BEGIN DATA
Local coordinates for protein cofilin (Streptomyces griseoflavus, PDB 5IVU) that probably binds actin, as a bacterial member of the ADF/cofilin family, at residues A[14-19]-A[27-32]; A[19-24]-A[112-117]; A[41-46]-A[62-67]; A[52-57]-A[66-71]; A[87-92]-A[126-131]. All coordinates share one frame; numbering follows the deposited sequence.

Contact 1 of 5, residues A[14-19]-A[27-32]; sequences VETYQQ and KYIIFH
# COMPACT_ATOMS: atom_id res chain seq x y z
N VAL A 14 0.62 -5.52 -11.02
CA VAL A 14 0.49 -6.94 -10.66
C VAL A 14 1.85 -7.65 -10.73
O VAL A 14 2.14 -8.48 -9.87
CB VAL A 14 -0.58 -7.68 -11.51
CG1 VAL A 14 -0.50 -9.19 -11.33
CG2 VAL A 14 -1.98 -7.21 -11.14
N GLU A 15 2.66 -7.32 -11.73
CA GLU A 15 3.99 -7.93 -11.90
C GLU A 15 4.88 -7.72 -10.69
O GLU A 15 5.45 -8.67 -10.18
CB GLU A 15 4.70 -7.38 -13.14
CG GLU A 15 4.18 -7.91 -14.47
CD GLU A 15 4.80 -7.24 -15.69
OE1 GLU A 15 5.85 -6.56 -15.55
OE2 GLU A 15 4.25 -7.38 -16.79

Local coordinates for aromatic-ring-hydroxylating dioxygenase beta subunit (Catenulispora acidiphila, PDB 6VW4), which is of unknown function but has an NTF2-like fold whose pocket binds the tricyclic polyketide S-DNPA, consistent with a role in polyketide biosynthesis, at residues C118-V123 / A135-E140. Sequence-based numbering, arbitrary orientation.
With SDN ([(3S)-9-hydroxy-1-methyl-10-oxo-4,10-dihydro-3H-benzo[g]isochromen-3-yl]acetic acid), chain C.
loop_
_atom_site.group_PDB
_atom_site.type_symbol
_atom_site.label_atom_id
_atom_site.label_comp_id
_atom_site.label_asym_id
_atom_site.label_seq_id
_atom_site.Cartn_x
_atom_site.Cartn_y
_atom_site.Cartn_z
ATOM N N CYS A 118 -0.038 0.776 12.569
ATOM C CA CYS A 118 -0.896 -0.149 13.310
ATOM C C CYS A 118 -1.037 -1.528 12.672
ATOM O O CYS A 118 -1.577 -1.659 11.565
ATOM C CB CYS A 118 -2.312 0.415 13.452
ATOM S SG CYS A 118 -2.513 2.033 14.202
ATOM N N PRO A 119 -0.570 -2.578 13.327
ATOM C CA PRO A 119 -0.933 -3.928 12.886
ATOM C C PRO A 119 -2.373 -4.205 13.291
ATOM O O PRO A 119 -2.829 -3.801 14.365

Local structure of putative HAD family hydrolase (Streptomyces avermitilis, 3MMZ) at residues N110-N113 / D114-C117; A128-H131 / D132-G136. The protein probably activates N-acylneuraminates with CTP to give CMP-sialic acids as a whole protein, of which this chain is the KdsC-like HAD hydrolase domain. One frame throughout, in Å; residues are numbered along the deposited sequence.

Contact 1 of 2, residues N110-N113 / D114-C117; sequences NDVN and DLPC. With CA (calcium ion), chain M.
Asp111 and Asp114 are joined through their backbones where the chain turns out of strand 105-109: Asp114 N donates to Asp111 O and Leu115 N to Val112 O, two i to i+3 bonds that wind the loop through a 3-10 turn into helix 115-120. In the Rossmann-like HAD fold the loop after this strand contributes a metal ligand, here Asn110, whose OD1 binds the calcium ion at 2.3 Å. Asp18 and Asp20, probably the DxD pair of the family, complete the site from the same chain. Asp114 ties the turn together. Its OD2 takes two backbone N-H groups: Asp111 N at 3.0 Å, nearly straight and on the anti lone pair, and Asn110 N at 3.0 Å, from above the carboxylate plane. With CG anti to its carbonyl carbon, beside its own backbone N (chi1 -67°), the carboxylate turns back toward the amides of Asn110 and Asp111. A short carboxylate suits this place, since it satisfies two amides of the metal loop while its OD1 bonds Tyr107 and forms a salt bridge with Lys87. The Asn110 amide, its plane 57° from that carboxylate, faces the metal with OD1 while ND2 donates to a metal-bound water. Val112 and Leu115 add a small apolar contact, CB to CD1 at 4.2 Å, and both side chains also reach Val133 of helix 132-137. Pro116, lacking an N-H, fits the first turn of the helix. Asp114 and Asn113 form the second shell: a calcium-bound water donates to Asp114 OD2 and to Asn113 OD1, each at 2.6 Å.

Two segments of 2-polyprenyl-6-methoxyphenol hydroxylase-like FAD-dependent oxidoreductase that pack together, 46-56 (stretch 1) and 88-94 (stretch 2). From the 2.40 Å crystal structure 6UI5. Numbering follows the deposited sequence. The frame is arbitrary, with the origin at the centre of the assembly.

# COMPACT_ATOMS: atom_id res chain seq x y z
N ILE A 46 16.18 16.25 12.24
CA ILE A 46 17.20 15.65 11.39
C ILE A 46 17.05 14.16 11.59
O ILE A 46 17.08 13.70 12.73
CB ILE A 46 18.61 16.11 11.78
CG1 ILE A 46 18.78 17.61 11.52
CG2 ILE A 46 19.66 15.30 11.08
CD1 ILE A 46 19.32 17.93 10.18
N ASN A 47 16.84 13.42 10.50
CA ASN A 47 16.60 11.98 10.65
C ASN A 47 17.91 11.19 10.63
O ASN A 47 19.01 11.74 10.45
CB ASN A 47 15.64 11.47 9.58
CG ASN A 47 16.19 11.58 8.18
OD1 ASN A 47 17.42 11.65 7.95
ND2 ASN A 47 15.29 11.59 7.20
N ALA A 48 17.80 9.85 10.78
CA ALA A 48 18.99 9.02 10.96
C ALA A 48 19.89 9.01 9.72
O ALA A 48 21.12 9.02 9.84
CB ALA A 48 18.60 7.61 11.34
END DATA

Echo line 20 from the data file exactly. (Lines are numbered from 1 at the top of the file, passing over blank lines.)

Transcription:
Local coordinates for aromatic-ring-hydroxylating dioxygenase beta subunit (Catenulispora acidiphila, PDB 6VW4), which is of unknown function but has an NTF2-like fold whose pocket binds the tricyclic polyketide S-DNPA, consistent with a role in polyketide biosynthesis, at residues C118-V123 / A135-E140. Sequence-based numbering, arbitrary orientation.